ESP (and Schecter) later moved parts of the production to the Terada factory (that also OEM Crafted in Japan from late 90's to 20089 - and eventually set up production facilities in other Asian countries (Indonesia, Korea and China) keeping a small scale high-end production going in Japan. Deviser/Headway brand Bacchus had a similar fate and today most instruments carrying this name are made elsewhere in Asia.

    Interestingly both the ESP telecaster featured here and my two 80´s Moon strats are made by the same factory. The Vanzandt I sold was made by PGM Moon, and the Seymour Duncan strat I sold was ESP, but by the time these two guitars were made (AFAIK) they were not made at the same company.

    It also seems like my Bacchus guitars and my Blade Lewinson strat (and perhaps even my Combat strat - although I am less certain of the latter) have all been made at the same luthier shop.

    Anyway, todays unintended history lesson, I guess.
     
    Tony474 likes this.

  12. sergeant.salt

    sergeant.salt TDPRI Member

    40
    Dec 18, 2012
    Bangkok
    10815.jpg
    It is a reflection. It is a blue burst tele (only shades of blue lacquer). Unfortunately part of the finish has come off at the edge due to terrible wrapping and rough treatment by Thai post (that also broke the neck). I'd say it is a handsome player, not time capsule super model:)

    As for the keyhole saddles, not sure if they are necessarily so expensive.. my Ibanez Blazer have these same saddles in gold (now worn to bronze). They were not featured on very expensive guitars, and Japanese guitarists have tended to replace domestic styled saddles with traditional fender strat saddles, I wouldn't be entirely surprised if they could be available for not too much money from a Japanese luthier who's been in the business for some time. The challenge would be finding this luthier I guess:)

    EDIT: Found these new ones.. yes they are indeed expensive (100 USD + shipping and possible customs fees)
    http://www.sekaimon.com/us/101977/Saddles/192461498006/
     
    Last edited: Jul 16, 2018

  13. viking

    viking Friend of Leo's

    Age:
    52
    Jan 23, 2007
    Denmark
    Not much to add , but ESP parts were what I often got when ordering parts wayyyy before the internet
    I believe I still have a neckplate somewhere......Maybe its on a guitar , LOL...
     

  14. Tony474

    Tony474 Poster Extraordinaire Platinum Supporter

    Age:
    71
    Apr 16, 2007
    North Bushey, England.
    Unintended maybe, but fascinating and very informative. I own two 1980s ESP guitars, both with great necks, so I wonder whether Harayama-san might have been responsible for those. I've had a couple of Levinson Blades in the past; as you say, immaculate. I possess a couple of Matsumoku instruments too: an original Washburn HB35 and a Westone Thunder 1A bass. My Ibanez Blazer guitar and bass, BL300-TV and BL700-NT respectively, I believe were made by Dyna Gakki. I've had two other Blazers in the past as well. I don't know about Dyna's relationship with the people and companies you mention.

    Meanwhile, a very excellent French lady guitarist, Laura Cox (her dad's English) seems to be a Bacchus endorsee.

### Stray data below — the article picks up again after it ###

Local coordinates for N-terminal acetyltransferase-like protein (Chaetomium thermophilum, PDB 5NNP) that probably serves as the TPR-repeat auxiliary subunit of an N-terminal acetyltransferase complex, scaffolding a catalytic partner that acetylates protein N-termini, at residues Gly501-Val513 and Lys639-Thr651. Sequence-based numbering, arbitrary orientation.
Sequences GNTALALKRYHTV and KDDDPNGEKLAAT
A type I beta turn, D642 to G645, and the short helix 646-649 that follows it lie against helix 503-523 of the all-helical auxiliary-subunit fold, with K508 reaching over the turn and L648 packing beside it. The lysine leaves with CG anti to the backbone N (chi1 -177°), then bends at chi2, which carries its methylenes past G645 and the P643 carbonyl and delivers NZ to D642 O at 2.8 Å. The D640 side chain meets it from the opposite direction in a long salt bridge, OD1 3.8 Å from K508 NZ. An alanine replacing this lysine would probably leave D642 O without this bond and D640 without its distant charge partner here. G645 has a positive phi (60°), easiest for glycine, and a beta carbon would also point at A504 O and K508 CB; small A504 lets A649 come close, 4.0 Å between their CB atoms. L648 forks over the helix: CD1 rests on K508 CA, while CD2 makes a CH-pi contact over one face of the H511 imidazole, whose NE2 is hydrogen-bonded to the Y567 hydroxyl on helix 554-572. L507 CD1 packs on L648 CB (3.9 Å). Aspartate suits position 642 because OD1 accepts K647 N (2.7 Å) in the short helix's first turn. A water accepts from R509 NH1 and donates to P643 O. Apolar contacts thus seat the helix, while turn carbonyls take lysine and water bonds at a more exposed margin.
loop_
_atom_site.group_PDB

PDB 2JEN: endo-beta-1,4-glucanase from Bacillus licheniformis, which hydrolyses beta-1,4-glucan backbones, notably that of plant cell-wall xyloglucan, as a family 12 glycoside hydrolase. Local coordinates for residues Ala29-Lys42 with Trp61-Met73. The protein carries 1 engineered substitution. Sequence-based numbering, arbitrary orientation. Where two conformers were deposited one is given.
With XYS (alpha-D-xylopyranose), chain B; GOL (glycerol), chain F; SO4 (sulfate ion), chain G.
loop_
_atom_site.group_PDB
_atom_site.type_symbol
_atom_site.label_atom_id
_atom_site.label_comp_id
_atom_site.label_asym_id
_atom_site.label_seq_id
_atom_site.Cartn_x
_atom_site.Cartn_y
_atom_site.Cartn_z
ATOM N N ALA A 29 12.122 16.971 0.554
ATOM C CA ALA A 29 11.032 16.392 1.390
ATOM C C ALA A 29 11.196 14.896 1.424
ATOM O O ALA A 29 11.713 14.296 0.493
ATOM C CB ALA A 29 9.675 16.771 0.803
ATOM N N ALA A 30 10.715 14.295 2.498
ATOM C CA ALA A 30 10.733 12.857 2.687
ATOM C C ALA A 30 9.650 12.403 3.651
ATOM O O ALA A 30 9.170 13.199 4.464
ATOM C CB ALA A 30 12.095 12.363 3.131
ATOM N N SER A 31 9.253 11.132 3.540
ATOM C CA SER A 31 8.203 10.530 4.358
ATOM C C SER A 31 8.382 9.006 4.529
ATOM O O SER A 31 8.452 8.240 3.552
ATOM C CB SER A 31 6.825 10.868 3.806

15. sergeant.salt

    sergeant.salt TDPRI Member

    40
    Dec 18, 2012
    Bangkok
    I don't know much about Dyna Gakki, but I own the BL470 - and it is a great playing guitar!! B823042U_02__91365.1402860394.jpg It was sitting duck (pun intended - sure looks like a luthier's psychedelic Disney dream to me) in a studio somewheres in the US and I snagged it for a cute price and have since been offered ridiculous money for that guitar, but 6-string Donald is not for sale:)
     
    Tony474 likes this.

  16. hellopike

    hellopike Tele-Afflicted

    Age:
    39
    Oct 3, 2015
    Philadelphia

    I believe armadillo guitar parts sells a set of keyhole saddles in aluminum for $65 a set. Which isn’t bad, but is still a little pricey for a change that is purely for vanity.
     
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  17. sergeant.salt

    sergeant.salt TDPRI Member

    40
    Dec 18, 2012
    Bangkok
    ((http://rover.ebay.com/rover/1/711-5...0001&campid=5338148343&icep_item=202310799051
    http://rover.ebay.com/rover/1/711-5...0001&campid=5338148343&icep_item=202345841786
    And these for 30 bucks. Spend an afternoon with some polishing agent and it could work out pretty nicely, but you'd have to move fast - many people 'watching'.))
     

  18. hellopike

    hellopike Tele-Afflicted

    Age:
    39
    Oct 3, 2015
    Philadelphia
    sergeant.salt likes this.

  19. Tony474

    Tony474 Poster Extraordinaire Platinum Supporter

    Age:
    71
    Apr 16, 2007
    North Bushey, England.
    I'm not surprised that it's a great player. My BL300 is a slab-bodied (i.e. uncontoured) Strat type in dark-stained ash with three ceramic single-coils and a massive brass hardtail bridge/tailpiece. A great-sounding guitar with a particularly lively, snappy response, though perhaps just a little lacking in low-end resonance. I'm not keen on the bullet truss-rod adjuster behind the nut, but I can live with it. I've always said that if I could only have one electric guitar (unthinkable!) I'd be satisfied if it were this one.
     
    sergeant.salt likes this.